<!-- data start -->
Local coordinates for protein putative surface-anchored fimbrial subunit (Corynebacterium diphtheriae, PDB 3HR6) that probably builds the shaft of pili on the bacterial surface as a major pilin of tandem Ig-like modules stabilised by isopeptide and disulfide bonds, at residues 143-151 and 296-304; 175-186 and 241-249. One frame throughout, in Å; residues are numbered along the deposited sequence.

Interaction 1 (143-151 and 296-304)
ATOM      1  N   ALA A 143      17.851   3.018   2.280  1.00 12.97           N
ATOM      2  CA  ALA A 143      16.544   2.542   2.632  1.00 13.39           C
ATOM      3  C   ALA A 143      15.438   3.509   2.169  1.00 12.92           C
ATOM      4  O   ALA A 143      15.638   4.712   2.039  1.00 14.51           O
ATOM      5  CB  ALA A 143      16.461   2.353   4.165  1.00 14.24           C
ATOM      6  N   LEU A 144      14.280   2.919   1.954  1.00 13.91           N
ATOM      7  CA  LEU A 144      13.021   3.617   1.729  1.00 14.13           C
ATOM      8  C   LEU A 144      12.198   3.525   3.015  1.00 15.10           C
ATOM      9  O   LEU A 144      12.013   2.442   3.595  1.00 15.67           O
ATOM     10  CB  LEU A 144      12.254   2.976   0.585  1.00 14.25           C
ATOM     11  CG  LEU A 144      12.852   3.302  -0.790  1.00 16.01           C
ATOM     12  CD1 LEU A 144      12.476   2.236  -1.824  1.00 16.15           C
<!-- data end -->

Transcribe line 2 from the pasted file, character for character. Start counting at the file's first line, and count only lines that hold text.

Interaction 1 (143-151 and 296-304)